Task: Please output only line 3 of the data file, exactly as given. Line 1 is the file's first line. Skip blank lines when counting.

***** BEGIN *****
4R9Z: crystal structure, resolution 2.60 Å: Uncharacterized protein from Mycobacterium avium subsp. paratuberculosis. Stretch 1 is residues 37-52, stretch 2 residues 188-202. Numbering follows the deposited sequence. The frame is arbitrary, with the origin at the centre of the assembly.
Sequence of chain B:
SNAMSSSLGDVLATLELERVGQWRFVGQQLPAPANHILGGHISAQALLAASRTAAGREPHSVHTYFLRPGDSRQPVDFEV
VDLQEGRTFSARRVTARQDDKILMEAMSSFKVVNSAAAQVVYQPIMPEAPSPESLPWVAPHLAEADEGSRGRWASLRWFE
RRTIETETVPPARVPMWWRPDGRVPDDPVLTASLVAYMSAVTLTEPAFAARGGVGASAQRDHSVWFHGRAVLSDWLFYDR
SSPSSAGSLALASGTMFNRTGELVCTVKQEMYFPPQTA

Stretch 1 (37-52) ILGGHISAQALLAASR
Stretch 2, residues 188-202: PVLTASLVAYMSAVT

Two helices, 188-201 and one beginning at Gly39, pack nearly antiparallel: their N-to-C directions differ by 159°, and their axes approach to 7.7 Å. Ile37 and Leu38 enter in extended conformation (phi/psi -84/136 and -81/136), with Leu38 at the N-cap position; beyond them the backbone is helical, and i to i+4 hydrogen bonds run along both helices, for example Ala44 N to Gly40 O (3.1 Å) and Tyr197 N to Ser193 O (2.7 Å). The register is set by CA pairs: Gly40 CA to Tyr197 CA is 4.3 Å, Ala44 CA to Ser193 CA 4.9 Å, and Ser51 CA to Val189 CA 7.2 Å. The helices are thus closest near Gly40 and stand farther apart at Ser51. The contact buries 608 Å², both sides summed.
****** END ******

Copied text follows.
SNAMSSSLGDVLATLELERVGQWRFVGQQLPAPANHILGGHISAQALLAASRTAAGREPHSVHTYFLRPGDSRQPVDFEV